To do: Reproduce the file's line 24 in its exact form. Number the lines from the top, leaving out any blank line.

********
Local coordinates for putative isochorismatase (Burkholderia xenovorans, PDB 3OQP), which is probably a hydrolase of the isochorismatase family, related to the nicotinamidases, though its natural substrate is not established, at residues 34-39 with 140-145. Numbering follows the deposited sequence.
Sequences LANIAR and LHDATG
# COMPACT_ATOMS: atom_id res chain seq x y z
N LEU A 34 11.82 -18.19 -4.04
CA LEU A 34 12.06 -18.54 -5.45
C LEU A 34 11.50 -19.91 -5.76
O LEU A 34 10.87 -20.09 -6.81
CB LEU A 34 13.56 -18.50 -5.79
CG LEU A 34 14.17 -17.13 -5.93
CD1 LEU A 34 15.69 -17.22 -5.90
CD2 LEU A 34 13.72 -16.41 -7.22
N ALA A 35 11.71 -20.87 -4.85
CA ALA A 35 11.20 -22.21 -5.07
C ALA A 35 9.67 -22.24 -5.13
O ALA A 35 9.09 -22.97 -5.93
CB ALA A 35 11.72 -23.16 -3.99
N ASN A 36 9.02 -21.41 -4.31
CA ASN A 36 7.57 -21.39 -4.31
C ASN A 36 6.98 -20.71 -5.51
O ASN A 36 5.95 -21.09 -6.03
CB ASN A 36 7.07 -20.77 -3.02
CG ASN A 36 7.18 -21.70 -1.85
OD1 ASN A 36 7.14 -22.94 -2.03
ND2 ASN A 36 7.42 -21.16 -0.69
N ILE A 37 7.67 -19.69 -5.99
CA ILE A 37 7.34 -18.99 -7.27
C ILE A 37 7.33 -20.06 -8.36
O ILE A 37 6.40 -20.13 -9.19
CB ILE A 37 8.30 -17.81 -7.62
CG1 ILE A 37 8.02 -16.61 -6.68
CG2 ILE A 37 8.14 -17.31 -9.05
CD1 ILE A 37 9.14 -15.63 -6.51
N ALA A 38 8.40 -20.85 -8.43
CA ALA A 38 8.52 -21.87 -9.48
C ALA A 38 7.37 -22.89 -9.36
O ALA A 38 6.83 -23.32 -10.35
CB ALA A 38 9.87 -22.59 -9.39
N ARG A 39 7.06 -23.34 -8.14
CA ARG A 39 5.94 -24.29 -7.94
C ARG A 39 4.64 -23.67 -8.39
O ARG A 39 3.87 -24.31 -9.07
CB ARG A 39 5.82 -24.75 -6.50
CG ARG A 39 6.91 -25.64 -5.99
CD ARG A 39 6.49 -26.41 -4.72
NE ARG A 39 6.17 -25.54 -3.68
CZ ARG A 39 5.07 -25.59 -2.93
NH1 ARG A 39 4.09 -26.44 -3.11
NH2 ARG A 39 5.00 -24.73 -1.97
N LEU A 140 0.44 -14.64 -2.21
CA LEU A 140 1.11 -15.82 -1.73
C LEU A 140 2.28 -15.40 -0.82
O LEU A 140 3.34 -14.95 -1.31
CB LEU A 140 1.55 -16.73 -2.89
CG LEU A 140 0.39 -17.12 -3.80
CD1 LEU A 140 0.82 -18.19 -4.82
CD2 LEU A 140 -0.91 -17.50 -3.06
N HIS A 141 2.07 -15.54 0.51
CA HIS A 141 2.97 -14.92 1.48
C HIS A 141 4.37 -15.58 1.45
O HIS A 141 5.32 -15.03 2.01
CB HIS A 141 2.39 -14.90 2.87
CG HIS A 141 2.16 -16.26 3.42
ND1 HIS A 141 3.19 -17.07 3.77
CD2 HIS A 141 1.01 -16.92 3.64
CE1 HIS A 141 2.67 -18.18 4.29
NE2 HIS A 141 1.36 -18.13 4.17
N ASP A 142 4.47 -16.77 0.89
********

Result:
ND2 ASN A 36 7.42 -21.16 -0.69